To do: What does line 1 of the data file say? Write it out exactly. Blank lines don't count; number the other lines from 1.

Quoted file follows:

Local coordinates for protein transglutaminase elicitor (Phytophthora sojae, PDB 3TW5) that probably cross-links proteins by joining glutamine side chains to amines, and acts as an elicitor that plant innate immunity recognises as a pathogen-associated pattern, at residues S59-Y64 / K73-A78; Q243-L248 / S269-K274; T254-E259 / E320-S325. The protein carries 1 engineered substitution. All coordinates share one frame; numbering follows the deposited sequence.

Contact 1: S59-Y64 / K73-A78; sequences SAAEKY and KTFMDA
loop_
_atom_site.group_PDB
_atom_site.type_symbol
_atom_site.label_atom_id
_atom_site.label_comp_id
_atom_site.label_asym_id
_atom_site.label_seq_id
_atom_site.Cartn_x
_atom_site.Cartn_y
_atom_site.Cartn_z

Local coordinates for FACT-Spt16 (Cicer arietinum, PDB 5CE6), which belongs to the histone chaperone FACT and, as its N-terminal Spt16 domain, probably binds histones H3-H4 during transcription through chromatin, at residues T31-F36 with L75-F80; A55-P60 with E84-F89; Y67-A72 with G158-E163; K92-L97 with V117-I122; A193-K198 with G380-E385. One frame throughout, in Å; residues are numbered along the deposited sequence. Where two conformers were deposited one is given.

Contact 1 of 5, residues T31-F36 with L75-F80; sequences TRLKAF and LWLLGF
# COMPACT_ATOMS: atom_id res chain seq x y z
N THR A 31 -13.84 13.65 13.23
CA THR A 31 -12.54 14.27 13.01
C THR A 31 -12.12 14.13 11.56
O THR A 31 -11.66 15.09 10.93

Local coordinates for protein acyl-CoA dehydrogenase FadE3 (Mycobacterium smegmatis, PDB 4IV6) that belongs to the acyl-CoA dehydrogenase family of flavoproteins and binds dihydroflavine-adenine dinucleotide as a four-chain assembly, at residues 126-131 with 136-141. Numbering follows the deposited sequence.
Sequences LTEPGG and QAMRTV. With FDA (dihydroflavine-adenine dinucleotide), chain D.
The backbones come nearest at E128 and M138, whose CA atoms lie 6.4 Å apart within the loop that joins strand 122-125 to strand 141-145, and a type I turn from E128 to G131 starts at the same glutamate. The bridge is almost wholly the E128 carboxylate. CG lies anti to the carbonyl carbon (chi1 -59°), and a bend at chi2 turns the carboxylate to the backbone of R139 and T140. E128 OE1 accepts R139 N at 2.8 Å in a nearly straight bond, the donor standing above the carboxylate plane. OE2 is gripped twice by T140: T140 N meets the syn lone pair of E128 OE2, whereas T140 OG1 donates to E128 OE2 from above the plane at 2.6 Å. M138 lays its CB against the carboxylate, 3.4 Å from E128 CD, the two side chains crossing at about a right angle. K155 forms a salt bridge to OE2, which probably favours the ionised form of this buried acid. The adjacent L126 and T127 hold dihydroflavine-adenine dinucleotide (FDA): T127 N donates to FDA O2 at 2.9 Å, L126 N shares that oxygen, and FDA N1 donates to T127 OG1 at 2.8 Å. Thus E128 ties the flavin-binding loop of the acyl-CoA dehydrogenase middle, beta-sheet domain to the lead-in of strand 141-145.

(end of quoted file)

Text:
Local coordinates for protein transglutaminase elicitor (Phytophthora sojae, PDB 3TW5) that probably cross-links proteins by joining glutamine side chains to amines, and acts as an elicitor that plant innate immunity recognises as a pathogen-associated pattern, at residues S59-Y64 / K73-A78; Q243-L248 / S269-K274; T254-E259 / E320-S325. The protein carries 1 engineered substitution. All coordinates share one frame; numbering follows the deposited sequence.